To say that we can get over abuse is a naive statement. No one does. We get past it, sometimes with therapy, often by self-medicating ourselves with pills or alcohol, but we never get over what has been forcibly taken from us. Our innocence, wonder and trust in the world is gone. We try to replace the 'shadows' with moments in the noonday sun. We rarely talk about it, knowing pity or understanding won't change the new reality we built for ourselves, but if we can save one child, one woman from telling herself she is nothing but trash, then sharing it with others is worthwhile.

I'd like to conclude this essay with a very strong message. It was NOT your fault. You do NOT need to carry the shame of a past that was not in your control. And, as for going public again about this subject, my last thought is this one. If you are one of the strong ones, the person with a beautiful childhood and a loving family, then you are to be envied, but your awareness about the horrific nightmare that may be happening right next door is critical. When it comes to abuse, the shrug off statement that 'it's none of my business' doesn't apply. We, the victims, will remain tainted for the rest of our lives.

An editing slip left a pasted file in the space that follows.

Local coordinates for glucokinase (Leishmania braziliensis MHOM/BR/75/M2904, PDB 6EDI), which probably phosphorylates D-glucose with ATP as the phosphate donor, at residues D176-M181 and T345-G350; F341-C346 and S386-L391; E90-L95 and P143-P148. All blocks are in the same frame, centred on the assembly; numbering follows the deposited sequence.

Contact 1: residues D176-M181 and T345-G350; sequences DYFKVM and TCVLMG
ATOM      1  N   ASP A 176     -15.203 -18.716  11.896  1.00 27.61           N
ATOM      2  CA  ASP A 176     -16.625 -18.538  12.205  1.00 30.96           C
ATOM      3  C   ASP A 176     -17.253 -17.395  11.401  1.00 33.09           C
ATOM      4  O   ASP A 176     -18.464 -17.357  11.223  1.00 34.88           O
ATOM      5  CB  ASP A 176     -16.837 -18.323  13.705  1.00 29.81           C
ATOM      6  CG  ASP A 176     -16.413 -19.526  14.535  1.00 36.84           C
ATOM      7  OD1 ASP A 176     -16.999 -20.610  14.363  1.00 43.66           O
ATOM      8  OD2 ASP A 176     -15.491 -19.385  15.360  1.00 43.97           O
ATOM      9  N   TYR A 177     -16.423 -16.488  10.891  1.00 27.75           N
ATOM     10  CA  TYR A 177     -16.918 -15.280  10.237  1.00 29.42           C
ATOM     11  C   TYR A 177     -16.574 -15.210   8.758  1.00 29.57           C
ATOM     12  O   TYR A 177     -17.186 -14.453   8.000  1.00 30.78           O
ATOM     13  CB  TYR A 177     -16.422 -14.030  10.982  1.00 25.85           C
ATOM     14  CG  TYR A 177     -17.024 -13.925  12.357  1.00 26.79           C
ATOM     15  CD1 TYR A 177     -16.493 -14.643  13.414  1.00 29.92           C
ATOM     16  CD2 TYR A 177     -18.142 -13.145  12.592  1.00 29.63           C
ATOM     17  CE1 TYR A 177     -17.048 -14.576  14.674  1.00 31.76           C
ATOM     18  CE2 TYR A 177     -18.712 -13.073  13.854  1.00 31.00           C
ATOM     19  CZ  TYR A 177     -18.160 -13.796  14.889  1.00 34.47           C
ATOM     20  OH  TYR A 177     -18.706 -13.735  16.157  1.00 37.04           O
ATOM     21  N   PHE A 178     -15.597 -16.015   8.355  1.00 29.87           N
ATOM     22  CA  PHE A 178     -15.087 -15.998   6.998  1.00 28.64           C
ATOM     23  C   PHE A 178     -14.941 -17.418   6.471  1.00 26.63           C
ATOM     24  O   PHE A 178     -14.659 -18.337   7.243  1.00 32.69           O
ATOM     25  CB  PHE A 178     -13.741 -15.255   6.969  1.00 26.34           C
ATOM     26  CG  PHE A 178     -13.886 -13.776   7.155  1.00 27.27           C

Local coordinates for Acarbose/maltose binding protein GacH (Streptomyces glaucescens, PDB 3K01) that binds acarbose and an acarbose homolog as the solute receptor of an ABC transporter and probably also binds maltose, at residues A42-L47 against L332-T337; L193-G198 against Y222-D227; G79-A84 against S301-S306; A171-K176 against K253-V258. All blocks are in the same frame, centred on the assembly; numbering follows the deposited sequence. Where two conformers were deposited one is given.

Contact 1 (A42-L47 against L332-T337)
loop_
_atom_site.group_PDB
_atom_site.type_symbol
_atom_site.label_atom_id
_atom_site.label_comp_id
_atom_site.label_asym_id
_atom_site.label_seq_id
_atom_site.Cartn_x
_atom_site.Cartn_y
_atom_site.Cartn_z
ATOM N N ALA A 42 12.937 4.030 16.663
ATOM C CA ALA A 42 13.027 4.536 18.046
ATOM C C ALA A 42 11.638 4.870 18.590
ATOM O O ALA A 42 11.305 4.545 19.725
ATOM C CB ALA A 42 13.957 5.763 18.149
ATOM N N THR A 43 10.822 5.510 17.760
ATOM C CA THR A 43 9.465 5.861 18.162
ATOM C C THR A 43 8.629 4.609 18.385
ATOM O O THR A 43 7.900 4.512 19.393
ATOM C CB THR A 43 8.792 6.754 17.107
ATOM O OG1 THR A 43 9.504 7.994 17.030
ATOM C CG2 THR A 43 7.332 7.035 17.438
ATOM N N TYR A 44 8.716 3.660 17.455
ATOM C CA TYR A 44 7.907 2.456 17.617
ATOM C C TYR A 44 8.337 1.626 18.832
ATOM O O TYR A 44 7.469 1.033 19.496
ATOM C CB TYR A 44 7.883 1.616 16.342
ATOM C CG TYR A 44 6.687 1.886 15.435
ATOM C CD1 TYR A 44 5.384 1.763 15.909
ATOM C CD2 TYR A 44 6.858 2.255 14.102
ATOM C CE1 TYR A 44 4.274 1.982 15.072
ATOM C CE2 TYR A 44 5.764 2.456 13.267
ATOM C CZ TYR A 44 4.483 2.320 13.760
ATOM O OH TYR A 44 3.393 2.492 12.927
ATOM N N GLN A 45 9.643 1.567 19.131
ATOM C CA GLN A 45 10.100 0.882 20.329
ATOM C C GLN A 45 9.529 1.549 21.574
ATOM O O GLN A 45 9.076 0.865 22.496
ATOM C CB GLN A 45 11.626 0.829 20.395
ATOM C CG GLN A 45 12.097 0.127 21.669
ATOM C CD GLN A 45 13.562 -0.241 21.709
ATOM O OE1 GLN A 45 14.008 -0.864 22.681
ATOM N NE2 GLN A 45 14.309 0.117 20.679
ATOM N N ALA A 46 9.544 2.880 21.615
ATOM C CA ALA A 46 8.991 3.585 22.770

I wrote this based on some stories and essays that have recently surfaced on site. This essay is entirely to be read for two reasons; A warning to look for signs of abuse in friends or neighbourhood children and to tell every person who is still ashamed by the crimes that were perpetuated that you are free to be outraged; free to write or talk about it without shame.